Do you lie awake at night, struggling to sleep? Perhaps you don't go to bed until the small hours, or have to get out of bed to read a book for half an hour or so in the wee hours when you can't get back to sleep. Whatever your particular night-time issue, disturbed sleep is an enormous problem. To give you the scope of the problem, 68 percent of people in a Consumer Reports survey of 4,023 U.S. adults said they struggled with sleep at least once a week.
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But before you turn to over-the-counter medication, alcohol or other ways to help you induce sleep, it's worth trying this method first. Published in a report by Harvard University Medical School, researchers recommend using cognitive behavioural therapy, or CBT, to try and get yourself to sleep at the same time every night.
CBT is a blanket term for any therapeutic technique used to change our behaviour, usually involving regular practice on behalf of the patient rather than weekly sessions on the couch. The Harvard report suggests CBT, if practiced regularly, could be more effective than sleeping pills when it comes to inducing sleep in insomniacs.
This method is known as sleep restriction, which "requires you to adopt a sleeping period with a set time for going to bed and a set time to get up—no matter what" according to Harvard.
For example, you could set yourself a challenge for the next seven days: to be in bed, lights out, at 11pm sharp, setting your alarm for 6am the next day. No lie-ins and no irregularities.
Over time, a strict sleep schedule is said to to associate that time of the evening with sleeping, helping you to create new behavioural patterns in your brain. It might help to think of your brain as a puppy that needs a stable routine, to encourage it to sleep when you want it to.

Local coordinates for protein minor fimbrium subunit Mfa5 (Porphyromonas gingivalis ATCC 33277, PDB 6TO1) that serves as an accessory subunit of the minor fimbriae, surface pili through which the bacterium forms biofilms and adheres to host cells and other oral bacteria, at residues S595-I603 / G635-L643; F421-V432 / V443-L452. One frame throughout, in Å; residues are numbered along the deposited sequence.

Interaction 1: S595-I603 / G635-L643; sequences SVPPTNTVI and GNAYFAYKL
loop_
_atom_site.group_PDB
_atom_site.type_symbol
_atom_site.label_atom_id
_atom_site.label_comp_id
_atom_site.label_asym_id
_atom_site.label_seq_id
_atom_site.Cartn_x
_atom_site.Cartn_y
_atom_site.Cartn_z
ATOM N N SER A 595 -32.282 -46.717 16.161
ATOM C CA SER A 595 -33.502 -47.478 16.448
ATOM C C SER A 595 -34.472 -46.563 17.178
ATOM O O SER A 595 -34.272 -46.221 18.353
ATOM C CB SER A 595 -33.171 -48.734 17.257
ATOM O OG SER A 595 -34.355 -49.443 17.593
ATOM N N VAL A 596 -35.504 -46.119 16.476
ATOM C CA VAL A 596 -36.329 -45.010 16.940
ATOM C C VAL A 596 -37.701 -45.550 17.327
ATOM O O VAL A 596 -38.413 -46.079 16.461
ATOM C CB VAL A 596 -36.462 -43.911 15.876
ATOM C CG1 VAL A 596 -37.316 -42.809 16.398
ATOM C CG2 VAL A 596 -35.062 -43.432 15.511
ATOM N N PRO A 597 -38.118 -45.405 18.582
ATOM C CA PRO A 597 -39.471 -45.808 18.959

Dr John Winkelman, a sleep specialist at Brigham and Women's Hospital and associate professor of psychiatry at Harvard Medical School, said: "Sleep restriction trains the body to be ready to sleep when you get to bed." For serious insomniacs, he recommends initially creating a shorter bedtime routine, such as 12am-6am, and gradually extending it to a healthy amount of sleep once your body begins to settle into a routine.
As well as a dedicated sleep routine, Dr Winkelman also recommends the following healthy behaviours to improve your sleep habits:
- Avoid daytime naps
- Don't drink alcohol within five hours of bedtime, as it interferes with your sleep cycle and causes you to wake up frequently.
- Avoid caffeine (coffee, tea, soda, chocolate) after noon, including tea, coffee, soda and chocolate.
- Face your clock away from the bed so you're not "counting down the minutes" until morning.
- Exercise daily, if you can.
- Schedule "worry time" earlier in the day to consider and resolve the day's problems before getting into bed.
You could also try using a weighted blanket. Participants of a recent by researchers at the American Academy of Sleep Medicine who used one over a four-week period reported reduced insomnia, higher daytime activity levels, and reduced symptoms of fatigue, depression and anxiety.